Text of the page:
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Deconstructing the bloot clot

From shaving nicks to paper cuts to lacerations, every rupture of a blood vessel triggers a chain reaction of sensing, signaling, anchoring and clustering as the body’s cells and proteins mobilize to form a blood clot.

The actors in this drama, says Frank Zhang, achieve an elaborate choreography enabling platelets—the tiny cell fragments that respond first to a wound site—to form a plug and then a thrombus that seals the wound.

Scientists know what happens at the molecular level to bring about blood clotting, but they have been unable to explain how platelets sense the mechanical force that activates them and instructs them to adhere to injured blood vessels.

Zhang, an assistant professor of mechanical engineering and mechanics, and his colleagues recently shed light on this phenomenon by identifying a critical interaction involving platelets, flowing blood and the protein, von Willebrand factor (VWF), which facilitates clotting and prevents unchecked bleeding.

Using a laser technique called optical tweezers, the group has isolated and immobilized individual platelet and VWF molecules, subjected them to very slight mechanical forces and observed their interaction. They have discovered a “hitherto unidentified mechanosensitive domain” (MSD) in a protein molecule on the surface of the platelets.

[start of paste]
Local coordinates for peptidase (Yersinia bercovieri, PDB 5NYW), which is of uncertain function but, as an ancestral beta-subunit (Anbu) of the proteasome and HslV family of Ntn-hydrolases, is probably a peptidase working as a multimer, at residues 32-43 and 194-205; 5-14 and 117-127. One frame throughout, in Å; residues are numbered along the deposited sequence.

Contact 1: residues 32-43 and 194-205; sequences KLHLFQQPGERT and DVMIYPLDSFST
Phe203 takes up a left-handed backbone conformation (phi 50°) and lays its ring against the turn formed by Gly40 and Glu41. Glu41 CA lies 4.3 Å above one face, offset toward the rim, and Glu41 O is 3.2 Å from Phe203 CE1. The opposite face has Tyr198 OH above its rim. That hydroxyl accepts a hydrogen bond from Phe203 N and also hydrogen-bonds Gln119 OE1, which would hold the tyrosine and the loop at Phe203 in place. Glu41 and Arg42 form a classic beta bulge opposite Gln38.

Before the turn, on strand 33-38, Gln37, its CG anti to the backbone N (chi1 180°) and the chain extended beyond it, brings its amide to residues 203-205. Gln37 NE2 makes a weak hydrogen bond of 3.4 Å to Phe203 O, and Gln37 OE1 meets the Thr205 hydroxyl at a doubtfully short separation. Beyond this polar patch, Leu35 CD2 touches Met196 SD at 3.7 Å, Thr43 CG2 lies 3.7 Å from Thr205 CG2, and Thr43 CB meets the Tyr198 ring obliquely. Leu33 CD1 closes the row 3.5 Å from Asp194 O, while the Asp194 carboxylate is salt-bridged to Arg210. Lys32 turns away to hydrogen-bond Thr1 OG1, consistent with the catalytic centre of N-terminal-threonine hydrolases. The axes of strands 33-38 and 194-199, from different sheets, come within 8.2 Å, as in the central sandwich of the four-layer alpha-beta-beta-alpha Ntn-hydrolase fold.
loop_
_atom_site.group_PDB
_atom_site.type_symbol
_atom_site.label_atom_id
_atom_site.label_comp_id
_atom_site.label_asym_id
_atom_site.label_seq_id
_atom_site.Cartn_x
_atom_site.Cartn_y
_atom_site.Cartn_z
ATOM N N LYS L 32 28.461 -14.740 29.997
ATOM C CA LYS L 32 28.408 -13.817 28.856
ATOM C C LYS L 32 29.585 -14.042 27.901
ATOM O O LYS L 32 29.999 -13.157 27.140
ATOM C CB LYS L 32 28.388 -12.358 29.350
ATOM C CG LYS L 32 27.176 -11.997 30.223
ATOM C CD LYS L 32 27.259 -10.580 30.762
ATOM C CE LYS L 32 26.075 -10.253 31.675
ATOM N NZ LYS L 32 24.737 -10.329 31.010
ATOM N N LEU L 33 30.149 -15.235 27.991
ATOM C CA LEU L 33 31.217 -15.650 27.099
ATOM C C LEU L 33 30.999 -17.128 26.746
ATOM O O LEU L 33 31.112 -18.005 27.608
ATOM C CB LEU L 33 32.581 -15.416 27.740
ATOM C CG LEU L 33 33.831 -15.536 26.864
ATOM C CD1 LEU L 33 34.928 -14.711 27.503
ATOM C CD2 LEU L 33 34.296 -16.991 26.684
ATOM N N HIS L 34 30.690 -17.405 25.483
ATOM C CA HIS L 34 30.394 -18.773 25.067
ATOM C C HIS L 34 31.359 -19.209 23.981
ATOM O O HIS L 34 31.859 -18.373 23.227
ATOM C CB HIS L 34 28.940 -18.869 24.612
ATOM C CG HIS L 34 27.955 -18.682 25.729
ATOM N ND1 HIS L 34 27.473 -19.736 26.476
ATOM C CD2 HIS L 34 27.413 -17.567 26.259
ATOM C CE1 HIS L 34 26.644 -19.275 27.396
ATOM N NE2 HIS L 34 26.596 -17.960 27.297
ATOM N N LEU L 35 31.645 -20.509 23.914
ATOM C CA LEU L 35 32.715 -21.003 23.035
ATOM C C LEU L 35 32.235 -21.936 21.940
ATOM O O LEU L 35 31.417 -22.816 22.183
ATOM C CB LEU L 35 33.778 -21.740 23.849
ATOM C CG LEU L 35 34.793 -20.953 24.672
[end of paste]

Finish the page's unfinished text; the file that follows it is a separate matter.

“Our hope is that this will help lead to the development of a drug that will treat or prevent disease,” he says, “either by protecting MSD or by preventing the unnecessary activation of platelets.”

Zhang and his colleagues, who have received funding from the National Institutes of Health, recently reported their findings in Blood, the journal of the American Society of Hematology. Their article was titled “Identification of a juxtamembrane mechanosensitive domain in the platelet mechanosensor glycoprotein Ib-IX complex.”

The lead author is Wei Zhang, a Ph.D. candidate at Lehigh. The other Lehigh authors are Frank Zhang; Yan Xu, a Ph.D. candidate; and Yizhen Wang, a former postdoctoral researcher who is now an associate professor of physics at the University of Hainan.

Read the full story at the Lehigh University News Center.

-Kurt Pfitzer is a writer with Lehigh University Media Relations.

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